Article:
Israel Radio reported Tuesday that U.S. Ambassador to Israel Richard Jones has apologized for remarks on convicted spy Jonathan Pollard, and said that he had been misinterpreted.
Jones told a university conference earlier in the day that the United States had been lenient with Pollard as it did not execute him for spying for Israel.
The ambassador also expressed remorse for the distress the Pollard family and friends have underwent since his arrest, according to the radio.
The Foreign Ministry's deputy director general for North American affairs, Yoram Ben Zeev, phoned Jones to learn, firsthand, what he had said.
Ben Zeev reiterated that Israel had made mistakes but that Pollard should be released for "humanitarian reasons," a Foreign Ministry official said.
Following Jones' remarks, Industry and Trade Minister Eli Yishai on Monday asked the United States to explain the comments.
"I know many spies whose sentences were cut or who were even released," Yishai said. "Pollard is undergoing physical and emotional hardship, and I am sure that this comment does not reflect the administration's policy."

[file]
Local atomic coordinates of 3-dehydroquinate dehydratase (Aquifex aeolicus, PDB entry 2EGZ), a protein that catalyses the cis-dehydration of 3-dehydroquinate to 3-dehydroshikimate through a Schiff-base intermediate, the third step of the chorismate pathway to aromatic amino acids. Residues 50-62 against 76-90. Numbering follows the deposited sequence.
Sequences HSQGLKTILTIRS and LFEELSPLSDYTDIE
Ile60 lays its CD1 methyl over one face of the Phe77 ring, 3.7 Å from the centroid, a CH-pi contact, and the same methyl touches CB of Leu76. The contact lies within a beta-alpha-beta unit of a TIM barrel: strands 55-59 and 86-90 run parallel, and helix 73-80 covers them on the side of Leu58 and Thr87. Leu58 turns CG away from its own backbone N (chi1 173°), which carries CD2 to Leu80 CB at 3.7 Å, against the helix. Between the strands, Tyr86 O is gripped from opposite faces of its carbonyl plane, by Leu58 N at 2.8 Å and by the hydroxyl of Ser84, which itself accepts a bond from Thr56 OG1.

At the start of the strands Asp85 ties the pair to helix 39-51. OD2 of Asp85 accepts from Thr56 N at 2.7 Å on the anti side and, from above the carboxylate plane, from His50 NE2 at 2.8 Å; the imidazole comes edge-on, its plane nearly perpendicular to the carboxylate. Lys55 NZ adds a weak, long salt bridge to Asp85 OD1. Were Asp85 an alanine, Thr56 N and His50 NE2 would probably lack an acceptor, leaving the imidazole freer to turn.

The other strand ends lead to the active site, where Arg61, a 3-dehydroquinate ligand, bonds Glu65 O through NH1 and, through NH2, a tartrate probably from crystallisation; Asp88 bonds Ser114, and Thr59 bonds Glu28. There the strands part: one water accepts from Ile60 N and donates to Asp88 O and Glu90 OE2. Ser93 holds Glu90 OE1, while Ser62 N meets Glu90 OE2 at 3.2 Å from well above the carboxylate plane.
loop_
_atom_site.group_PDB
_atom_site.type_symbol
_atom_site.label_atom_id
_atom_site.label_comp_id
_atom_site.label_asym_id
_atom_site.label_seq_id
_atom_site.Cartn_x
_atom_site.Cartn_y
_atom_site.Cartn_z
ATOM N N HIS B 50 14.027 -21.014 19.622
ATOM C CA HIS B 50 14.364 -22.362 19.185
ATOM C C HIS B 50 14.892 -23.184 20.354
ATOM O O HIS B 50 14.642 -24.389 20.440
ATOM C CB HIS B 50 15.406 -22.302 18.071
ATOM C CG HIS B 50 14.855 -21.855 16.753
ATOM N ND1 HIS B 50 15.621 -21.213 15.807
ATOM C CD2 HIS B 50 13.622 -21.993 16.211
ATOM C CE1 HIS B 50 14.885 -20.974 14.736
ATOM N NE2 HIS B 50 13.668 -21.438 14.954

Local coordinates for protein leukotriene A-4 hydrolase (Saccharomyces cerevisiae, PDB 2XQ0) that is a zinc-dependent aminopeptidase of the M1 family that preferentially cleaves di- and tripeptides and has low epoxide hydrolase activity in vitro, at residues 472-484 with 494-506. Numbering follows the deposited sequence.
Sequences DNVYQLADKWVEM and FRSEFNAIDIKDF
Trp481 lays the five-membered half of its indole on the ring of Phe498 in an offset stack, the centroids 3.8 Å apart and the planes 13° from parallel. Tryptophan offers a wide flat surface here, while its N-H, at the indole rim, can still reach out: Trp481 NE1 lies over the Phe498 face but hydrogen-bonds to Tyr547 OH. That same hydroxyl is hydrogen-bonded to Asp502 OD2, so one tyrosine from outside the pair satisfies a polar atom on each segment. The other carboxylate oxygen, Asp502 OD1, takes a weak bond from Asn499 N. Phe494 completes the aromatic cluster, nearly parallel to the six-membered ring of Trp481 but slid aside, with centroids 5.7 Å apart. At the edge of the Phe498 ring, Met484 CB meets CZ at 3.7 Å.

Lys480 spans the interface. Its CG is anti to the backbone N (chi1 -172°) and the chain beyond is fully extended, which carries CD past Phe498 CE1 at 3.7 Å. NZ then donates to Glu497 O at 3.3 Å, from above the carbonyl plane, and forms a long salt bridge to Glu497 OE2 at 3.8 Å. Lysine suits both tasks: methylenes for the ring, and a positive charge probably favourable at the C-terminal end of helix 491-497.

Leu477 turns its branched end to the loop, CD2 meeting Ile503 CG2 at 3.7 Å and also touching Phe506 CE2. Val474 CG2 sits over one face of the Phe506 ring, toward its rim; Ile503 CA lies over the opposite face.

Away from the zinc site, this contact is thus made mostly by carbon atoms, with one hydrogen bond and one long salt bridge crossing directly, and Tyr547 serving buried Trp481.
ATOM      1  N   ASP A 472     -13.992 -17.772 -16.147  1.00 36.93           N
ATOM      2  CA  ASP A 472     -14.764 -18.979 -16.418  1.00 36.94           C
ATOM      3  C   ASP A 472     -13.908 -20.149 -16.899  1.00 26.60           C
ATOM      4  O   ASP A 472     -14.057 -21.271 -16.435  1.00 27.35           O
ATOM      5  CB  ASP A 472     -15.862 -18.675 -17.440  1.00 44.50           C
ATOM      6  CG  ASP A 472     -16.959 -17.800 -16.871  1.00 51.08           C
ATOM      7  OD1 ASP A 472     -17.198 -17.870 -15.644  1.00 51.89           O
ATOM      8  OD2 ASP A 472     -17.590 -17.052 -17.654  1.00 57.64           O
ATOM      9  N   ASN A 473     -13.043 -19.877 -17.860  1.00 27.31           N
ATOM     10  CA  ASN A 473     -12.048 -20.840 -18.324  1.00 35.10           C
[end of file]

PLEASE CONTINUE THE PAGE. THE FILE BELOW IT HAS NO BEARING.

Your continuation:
Jones had said Monday that Pollard is unlikely ever to be released. Speaking at a Bar-Ilan University conference on U.S.-Israel relations, the ambassador said that "It came out in the trial very clearly, Jonathan Pollard took money for what he did, he sold out his country."
Jones went further and said that "the fact that he wasn't executed is the mercy that Jonathan Pollard will receive."
An Israeli political official said Israel would continue to work for Pollard's release.
Ambassador Jones, he was not convicted of treason, did not commit treason but we suspect that's what Weinberger whispered in the judge's ear.